“One consequence of the sudden reduction in the power supply is that industries have had to resort to using overpriced diesel to run their factories. Therefore, the fuel shortage crisis we went through during the year can be attributed, in large part, to an increase in local demand for imported petroleum products and a sharp rise in the price of those products globally.

Trade Balance

To appreciate the knock-on effects of the global economic thunderbolts that have hit the economy, Chakwera said “one needs only look at what has happened to our trade balance”, saying: “While the trade deficit went down from US$2.07 billion in 2021 to US$564.41 million in 2022, this reduction was not driven by an increase in exports as would be the case in a robust economy.

“Rather, it was driven by a sharp drop in imports caused by the scarcity of foreign exchange, resulting in a protracted balance of payment problem.

“For example, the gross official reserves recorded at end-December was 1.21 months of import cover, down from 2.73 months of import cover in June 2020 and down from 1.72 months of import cover in December 2021.


“Our structural challenges in generating foreign exchange have impeded the importation of commodities critical to our economy, such as the importation of pharmaceuticals, which fell by 80% in 2022, and the importation of fertilizer and diesel, which both fell by over 30%, resulting in supply shortages that have caused great pain to Malawians.

Monetary Policy

“The disruptions in the global economy and their effect on commodity prices forced us to adopt a cautiously tightened monetary policy over the past two years based on the need to manage inflation risk, preserve the value of the currency, and sustain the recovery of our economy.

“The Kwacha has thus been allowed to gradually adjust in alignment to its appropriate market value to somewhat absorb global commodity price shocks.”

Fiscal Performance

“The depreciation of our currency continues to have lagged effects, especially on prices and public spending. The primary budget deficit for 2022/2023 is expected to be 7.1% of GDP, and though this is slightly lower than the original projection of 7.7%, it is still well above the recommended level of 3% that is stipulated in the Public Finance Management Act.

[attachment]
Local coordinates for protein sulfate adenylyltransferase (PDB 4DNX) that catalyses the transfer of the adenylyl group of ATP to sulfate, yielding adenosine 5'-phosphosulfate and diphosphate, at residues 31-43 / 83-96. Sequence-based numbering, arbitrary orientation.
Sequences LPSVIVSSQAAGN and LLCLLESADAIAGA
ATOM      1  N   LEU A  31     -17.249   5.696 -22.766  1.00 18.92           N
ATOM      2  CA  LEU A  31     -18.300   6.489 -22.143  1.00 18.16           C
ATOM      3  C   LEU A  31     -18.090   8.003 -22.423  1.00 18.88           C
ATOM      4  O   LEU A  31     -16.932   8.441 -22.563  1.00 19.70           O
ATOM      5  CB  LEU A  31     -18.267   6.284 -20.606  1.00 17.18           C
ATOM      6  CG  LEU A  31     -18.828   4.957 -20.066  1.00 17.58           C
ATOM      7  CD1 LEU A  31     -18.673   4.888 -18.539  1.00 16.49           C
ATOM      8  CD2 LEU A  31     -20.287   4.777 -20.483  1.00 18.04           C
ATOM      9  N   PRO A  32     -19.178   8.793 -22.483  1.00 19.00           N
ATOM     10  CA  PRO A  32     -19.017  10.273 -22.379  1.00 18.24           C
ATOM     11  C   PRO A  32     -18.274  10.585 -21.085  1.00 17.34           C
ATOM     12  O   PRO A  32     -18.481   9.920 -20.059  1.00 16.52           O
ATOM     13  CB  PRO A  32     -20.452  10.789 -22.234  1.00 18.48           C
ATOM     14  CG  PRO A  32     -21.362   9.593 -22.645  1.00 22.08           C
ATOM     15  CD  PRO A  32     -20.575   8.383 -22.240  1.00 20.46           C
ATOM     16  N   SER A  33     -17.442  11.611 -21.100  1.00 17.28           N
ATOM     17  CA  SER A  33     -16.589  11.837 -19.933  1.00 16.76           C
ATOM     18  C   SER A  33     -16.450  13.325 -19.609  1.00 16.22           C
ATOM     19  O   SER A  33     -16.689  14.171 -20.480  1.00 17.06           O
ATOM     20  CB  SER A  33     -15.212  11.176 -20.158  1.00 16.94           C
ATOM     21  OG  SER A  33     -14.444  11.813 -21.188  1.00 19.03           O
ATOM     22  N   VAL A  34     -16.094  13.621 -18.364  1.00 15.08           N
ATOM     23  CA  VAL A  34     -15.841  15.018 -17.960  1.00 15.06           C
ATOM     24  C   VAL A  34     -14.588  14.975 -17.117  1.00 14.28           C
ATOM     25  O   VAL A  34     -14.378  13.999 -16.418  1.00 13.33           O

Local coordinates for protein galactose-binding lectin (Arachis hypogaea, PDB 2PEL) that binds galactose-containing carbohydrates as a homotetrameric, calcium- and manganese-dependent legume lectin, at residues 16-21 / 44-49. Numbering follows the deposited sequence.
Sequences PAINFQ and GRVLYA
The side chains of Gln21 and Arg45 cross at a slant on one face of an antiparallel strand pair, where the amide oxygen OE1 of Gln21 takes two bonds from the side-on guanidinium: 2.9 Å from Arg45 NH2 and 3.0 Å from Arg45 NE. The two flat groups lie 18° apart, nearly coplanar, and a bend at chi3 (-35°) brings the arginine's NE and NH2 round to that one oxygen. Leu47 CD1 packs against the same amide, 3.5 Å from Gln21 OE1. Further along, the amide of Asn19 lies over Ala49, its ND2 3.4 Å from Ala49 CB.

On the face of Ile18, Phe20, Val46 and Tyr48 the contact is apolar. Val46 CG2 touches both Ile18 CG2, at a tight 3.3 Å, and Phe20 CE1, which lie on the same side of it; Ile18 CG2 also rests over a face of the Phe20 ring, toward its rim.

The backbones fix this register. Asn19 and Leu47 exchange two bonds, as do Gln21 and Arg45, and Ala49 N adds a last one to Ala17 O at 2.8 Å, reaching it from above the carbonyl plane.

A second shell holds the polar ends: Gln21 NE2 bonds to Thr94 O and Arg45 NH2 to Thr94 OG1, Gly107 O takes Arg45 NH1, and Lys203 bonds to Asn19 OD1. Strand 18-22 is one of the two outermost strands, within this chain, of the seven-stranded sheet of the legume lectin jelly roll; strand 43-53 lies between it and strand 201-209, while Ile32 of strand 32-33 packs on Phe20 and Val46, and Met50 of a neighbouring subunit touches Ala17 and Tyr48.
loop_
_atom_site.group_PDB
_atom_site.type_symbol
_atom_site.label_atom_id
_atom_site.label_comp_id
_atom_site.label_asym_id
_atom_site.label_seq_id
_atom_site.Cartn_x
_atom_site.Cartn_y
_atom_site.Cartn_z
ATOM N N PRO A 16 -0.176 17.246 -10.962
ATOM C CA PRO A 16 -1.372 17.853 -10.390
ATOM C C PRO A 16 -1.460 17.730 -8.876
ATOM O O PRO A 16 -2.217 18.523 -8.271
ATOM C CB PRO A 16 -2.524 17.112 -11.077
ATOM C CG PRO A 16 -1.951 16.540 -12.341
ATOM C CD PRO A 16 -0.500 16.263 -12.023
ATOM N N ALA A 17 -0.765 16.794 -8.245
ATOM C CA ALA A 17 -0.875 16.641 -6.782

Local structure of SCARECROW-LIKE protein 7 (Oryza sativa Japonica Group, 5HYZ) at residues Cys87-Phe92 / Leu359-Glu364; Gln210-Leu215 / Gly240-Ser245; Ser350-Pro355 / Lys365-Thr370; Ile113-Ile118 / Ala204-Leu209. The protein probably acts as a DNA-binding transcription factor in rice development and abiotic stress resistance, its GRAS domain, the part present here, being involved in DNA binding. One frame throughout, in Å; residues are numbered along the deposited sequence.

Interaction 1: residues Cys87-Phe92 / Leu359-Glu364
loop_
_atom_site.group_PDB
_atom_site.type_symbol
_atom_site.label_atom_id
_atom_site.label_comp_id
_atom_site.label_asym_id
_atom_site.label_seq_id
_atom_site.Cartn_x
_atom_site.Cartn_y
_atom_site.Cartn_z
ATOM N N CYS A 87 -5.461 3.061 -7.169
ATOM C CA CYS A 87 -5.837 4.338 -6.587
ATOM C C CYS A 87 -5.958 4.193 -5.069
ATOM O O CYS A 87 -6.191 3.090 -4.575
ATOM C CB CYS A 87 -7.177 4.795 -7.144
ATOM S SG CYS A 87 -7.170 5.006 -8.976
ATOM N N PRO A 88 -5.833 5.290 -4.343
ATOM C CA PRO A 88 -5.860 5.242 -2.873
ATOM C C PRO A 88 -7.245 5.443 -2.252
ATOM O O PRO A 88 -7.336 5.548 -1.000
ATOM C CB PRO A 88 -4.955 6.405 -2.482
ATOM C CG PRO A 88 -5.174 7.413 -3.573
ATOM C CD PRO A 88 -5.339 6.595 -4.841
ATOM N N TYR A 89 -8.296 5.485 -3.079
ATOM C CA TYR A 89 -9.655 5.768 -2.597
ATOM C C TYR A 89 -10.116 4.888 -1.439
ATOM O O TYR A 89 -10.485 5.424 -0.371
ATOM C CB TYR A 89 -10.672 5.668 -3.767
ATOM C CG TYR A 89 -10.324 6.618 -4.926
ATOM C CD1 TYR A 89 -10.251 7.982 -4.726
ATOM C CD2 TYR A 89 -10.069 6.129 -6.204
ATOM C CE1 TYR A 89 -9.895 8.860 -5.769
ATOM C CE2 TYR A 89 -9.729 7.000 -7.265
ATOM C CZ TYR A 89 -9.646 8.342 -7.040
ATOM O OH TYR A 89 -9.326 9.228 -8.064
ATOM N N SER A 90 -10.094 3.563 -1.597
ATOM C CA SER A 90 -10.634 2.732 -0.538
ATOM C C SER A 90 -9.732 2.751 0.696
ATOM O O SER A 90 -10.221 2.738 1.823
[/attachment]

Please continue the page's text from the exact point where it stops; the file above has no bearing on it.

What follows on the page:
“To mitigate against this, my Administration has been implementing significant debt restructuring and avoiding debt-incurring policies, as well as pursuing concessionary funding from foreign sources. But it must be understood, Madam Speaker, that while all these measures are designed to slow the bleeding, they are not enough to stop it or heal the primary wound hemorrhaging our economy.

“That wound is the fact that we as a people and as a country are simply not producing enough valuable goods and services to generate the forex and revenue necessary to pay off our debt, engage in meaningful development, free ourselves from foreign aid, and make our economy resilient against external shocks, disasters, public health crises, and global disruptions.


“As of mid-year, the outturn for domestic revenues was estimated at K805.8 billion, 6.8% of GDP, of which K766.6 billion is tax revenue and K39.2 billion is non-tax.

“At the close of the fiscal year, it is expected that domestic revenue will have amounted to K1.628 trillion, 13.7% of GDP. This revenue generation performance is not good enough to change the living conditions of Malawians.

Living Conditions

The President further took cognizance that the citizenry’s poverty is at precedent harsh levels, saying “millions are still unable to feed themselves [and that] in 2020, over 2.6 million people in 581,775 households were determined to be food insecure.

“Despite the successes of the Affordable Inputs Programme in 2021, over 1.6 million people in 367,395 households were still determined to be food insecure, which increased by more than double in 2022. In the past three months alone, my Administration has had to support over 3.8 million Malawians in 847,421 households in all three regions of the country with food items or cash to buy food.”

The AIP was launched by President Chakwera in 2020

He singled out one sad moment for him that on MP from Mulanje thanked the President “for ensuring that the people in his constituency who are food insecure had received their allocation of food, for he feared that his constituency would be excluded from the relief because he sits on the opposition side and because he knows that past Administrations had a habit of politicizing food and using cycles of hunger for political ends”.

“But that is not the vision I have for the country, and that is not what Malawians want. What Malawians want is for us to become a nation of people who can produce enough to afford to feed themselves without owing anyone here at home or abroad any thanks for it.

“For this reason, Madam Speaker, restructuring our economy to be productive enough to create wealth, create jobs, and achieve food security in order to move our country towards becoming a low-middle-income economy and acceleration of the achievements of Sustainable Development Goals (SDGs) — as spelled out in the MW2063 First 10-Year Implementation Plan (MIP-1) — is the urgent task at hand and remains my Administration’s top priority.”

He thus unveiled the theme of his address: ‘Delivering Economic Transformation and Governance Reform through Sacrificial Action and Service Excellence’.